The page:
‘Helen Yemm hunts down a watering can with a water release button, putting an end to wastage.

I have newly planted shrubs and clematis at the back of my borders and I’ll need to carry on watering them with a watering can. My soil is clay and I try to avoid walking on it for fear of over-compacting it. I wonder if you or any of your readers had clever ideas as to how to extend the reach of my can spout in order to avoid wasting water by splattering it everywhere in my attempts to reach the plants that need it most.
Mrs Mahruk Bailey, via email

What a timely gift to me your email was, Mrs Bailey. It came hot on the heels of one from frustrated fellow reader Colin Tait, who wants to arm himself (and his friends) for the summer of drought with more push-button NuCans. So far he has failed to find any in the garden centres or DIY stores near him, and furthermore failed in his attempts to make direct contact with the little Isle of Wight company that designed and marketed them.
Colin’s email alarmed me somewhat. I have long been a fan of the seven-litre outdoor NuCan (there is a smaller one for indoor plants as well). What it lacks in “traditional” good looks, it makes up for with sheer niftiness and ease of use. It is a slim, light, plastic watering can with two interchangeable spouts, one short for close watering and one long.

Indeed, I imagine that with a bit of extra plastic pipe of the right size, even the long spout could be extended further if really required. The NuCan’s unique selling point, however, is an ingenious water-release button in the handle that you operate with your thumb. Coupled with the can’s light weight, this enables you to reach out and target your water exactly where you want it. No splattering or waste of the precious stuff. Just what the doctor ordered, as the expression goes, Mrs Bailey.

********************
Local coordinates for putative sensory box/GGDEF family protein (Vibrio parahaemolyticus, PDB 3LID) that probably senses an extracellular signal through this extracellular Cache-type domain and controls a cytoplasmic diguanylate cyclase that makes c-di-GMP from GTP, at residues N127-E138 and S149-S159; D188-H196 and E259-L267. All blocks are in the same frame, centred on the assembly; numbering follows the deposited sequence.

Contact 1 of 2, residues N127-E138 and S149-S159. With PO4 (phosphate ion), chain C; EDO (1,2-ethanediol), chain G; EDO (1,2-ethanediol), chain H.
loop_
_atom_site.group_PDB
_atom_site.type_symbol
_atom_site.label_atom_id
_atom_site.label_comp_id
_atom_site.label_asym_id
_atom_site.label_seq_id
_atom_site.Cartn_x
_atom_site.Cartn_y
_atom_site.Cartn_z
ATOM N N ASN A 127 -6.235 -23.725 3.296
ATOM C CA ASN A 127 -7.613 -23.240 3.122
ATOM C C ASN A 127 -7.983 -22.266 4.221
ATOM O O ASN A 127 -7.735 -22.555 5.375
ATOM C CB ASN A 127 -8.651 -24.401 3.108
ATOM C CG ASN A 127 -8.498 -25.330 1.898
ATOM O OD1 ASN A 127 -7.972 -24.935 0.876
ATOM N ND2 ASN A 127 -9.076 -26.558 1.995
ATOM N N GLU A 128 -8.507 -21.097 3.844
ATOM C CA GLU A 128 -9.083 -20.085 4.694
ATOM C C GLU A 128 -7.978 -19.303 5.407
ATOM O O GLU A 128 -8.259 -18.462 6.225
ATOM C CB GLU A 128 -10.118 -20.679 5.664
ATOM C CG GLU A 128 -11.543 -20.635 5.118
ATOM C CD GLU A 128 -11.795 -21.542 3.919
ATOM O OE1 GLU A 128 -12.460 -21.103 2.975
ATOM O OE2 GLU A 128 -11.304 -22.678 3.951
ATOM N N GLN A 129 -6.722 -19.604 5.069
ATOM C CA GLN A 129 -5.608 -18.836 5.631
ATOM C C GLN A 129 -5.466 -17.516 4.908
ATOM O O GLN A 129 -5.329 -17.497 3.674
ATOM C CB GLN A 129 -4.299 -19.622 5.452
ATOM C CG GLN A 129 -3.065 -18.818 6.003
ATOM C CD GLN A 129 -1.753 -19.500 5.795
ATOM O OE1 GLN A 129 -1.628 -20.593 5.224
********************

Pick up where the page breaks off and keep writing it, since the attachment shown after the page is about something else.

Any cynics (there are some, and they love emailing) who think I should not use my space to bang the drum quite so enthusiastically about goods and services I really like, particularly those that are new or struggling in these difficult times, should ask themselves this: if hands-on gardeners like me don’t do it on pages like this, who will, and where?’

Source:  http://www.telegraph.co.uk/earth/drought/9228640/Thorny-problems-the-best-watering-can-for-the-drought.html

published 26 April 2012

Related links:

Thorny problems: the best watering can for the drought

Helen Yemm

Related products:

Subscribe To Our Newsletter

Join our mailing list to receive the latest news, updates and special offers from Miracle Watering Cans.

You have Successfully Subscribed!